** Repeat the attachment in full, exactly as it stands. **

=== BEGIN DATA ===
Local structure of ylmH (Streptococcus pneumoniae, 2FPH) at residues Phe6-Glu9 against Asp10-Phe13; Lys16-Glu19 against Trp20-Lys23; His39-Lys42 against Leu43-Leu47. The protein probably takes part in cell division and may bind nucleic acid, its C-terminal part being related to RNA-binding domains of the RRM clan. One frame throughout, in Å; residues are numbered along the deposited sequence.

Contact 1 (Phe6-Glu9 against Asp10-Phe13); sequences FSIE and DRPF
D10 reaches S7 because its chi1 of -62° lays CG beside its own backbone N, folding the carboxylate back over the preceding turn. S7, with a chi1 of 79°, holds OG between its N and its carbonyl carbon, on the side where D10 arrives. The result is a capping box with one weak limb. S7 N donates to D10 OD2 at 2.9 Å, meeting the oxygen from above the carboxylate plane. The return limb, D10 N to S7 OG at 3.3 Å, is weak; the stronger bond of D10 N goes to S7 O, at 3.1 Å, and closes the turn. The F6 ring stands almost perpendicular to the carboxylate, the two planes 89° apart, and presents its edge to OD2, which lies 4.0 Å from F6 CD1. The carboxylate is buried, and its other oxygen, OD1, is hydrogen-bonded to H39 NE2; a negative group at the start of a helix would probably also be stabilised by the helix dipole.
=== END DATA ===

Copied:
Local structure of ylmH (Streptococcus pneumoniae, 2FPH) at residues Phe6-Glu9 against Asp10-Phe13; Lys16-Glu19 against Trp20-Lys23; His39-Lys42 against Leu43-Leu47. The protein probably takes part in cell division and may bind nucleic acid, its C-terminal part being related to RNA-binding domains of the RRM clan. One frame throughout, in Å; residues are numbered along the deposited sequence.

Contact 1 (Phe6-Glu9 against Asp10-Phe13); sequences FSIE and DRPF
D10 reaches S7 because its chi1 of -62° lays CG beside its own backbone N, folding the carboxylate back over the preceding turn. S7, with a chi1 of 79°, holds OG between its N and its carbonyl carbon, on the side where D10 arrives. The result is a capping box with one weak limb. S7 N donates to D10 OD2 at 2.9 Å, meeting the oxygen from above the carboxylate plane. The return limb, D10 N to S7 OG at 3.3 Å, is weak; the stronger bond of D10 N goes to S7 O, at 3.1 Å, and closes the turn. The F6 ring stands almost perpendicular to the carboxylate, the two planes 89° apart, and presents its edge to OD2, which lies 4.0 Å from F6 CD1. The carboxylate is buried, and its other oxygen, OD1, is hydrogen-bonded to H39 NE2; a negative group at the start of a helix would probably also be stabilised by the helix dipole.